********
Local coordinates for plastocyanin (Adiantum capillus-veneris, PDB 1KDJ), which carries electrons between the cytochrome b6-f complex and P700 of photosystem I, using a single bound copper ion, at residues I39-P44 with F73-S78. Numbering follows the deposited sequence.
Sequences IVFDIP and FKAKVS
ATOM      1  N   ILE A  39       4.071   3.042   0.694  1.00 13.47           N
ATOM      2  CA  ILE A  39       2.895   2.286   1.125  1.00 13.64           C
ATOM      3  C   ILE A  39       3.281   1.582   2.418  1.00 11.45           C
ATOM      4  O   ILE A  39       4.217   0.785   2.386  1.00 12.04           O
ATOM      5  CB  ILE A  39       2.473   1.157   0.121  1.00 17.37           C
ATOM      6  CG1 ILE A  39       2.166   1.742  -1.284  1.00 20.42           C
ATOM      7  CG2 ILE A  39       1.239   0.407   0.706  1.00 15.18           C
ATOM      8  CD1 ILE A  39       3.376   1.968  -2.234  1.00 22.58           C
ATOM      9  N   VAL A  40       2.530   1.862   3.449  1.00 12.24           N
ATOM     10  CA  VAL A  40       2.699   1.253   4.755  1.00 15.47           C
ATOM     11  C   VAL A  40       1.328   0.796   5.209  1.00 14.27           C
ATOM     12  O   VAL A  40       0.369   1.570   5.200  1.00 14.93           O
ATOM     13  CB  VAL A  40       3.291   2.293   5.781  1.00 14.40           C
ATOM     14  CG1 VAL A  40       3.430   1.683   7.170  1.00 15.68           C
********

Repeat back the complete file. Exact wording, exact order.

Local coordinates for plastocyanin (Adiantum capillus-veneris, PDB 1KDJ), which carries electrons between the cytochrome b6-f complex and P700 of photosystem I, using a single bound copper ion, at residues I39-P44 with F73-S78. Numbering follows the deposited sequence.
Sequences IVFDIP and FKAKVS
ATOM      1  N   ILE A  39       4.071   3.042   0.694  1.00 13.47           N
ATOM      2  CA  ILE A  39       2.895   2.286   1.125  1.00 13.64           C
ATOM      3  C   ILE A  39       3.281   1.582   2.418  1.00 11.45           C
ATOM      4  O   ILE A  39       4.217   0.785   2.386  1.00 12.04           O
ATOM      5  CB  ILE A  39       2.473   1.157   0.121  1.00 17.37           C
ATOM      6  CG1 ILE A  39       2.166   1.742  -1.284  1.00 20.42           C
ATOM      7  CG2 ILE A  39       1.239   0.407   0.706  1.00 15.18           C
ATOM      8  CD1 ILE A  39       3.376   1.968  -2.234  1.00 22.58           C
ATOM      9  N   VAL A  40       2.530   1.862   3.449  1.00 12.24           N
ATOM     10  CA  VAL A  40       2.699   1.253   4.755  1.00 15.47           C
ATOM     11  C   VAL A  40       1.328   0.796   5.209  1.00 14.27           C
ATOM     12  O   VAL A  40       0.369   1.570   5.200  1.00 14.93           O
ATOM     13  CB  VAL A  40       3.291   2.293   5.781  1.00 14.40           C
ATOM     14  CG1 VAL A  40       3.430   1.683   7.170  1.00 15.68           C